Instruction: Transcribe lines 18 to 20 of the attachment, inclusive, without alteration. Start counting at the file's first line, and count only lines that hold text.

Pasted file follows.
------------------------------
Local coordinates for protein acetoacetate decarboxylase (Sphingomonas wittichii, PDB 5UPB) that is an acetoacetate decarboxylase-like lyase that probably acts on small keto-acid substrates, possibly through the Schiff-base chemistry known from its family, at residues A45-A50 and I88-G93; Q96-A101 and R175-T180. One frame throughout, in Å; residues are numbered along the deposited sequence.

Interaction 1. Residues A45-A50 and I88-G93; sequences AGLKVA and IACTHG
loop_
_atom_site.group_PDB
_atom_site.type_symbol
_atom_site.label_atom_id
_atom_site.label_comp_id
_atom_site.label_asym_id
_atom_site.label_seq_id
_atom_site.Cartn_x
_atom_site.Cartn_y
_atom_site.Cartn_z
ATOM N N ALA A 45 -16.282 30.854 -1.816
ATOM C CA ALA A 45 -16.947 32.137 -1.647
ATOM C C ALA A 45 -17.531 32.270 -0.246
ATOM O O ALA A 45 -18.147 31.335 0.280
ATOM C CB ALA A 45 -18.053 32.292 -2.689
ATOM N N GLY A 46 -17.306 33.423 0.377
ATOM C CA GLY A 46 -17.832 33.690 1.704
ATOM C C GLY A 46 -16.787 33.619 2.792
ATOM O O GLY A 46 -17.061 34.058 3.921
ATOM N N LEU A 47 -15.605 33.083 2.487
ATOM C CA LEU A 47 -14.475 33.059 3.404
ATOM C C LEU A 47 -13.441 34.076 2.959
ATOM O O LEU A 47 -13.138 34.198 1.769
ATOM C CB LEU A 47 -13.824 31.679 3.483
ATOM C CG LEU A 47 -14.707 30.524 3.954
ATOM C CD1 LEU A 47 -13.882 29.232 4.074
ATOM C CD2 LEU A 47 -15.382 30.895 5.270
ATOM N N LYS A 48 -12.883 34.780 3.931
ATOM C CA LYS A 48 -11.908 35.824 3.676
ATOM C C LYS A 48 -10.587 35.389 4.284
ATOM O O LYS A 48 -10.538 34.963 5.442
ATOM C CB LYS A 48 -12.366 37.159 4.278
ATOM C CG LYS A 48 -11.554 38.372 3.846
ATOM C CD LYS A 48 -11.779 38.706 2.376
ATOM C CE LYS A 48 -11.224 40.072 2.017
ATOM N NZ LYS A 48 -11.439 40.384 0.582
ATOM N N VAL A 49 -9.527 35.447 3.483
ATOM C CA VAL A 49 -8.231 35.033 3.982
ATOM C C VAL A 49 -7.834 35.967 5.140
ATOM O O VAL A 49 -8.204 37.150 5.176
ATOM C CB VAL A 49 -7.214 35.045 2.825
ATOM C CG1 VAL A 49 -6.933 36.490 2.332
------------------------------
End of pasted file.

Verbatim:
ATOM N N GLY A 46 -17.306 33.423 0.377
ATOM C CA GLY A 46 -17.832 33.690 1.704
ATOM C C GLY A 46 -16.787 33.619 2.792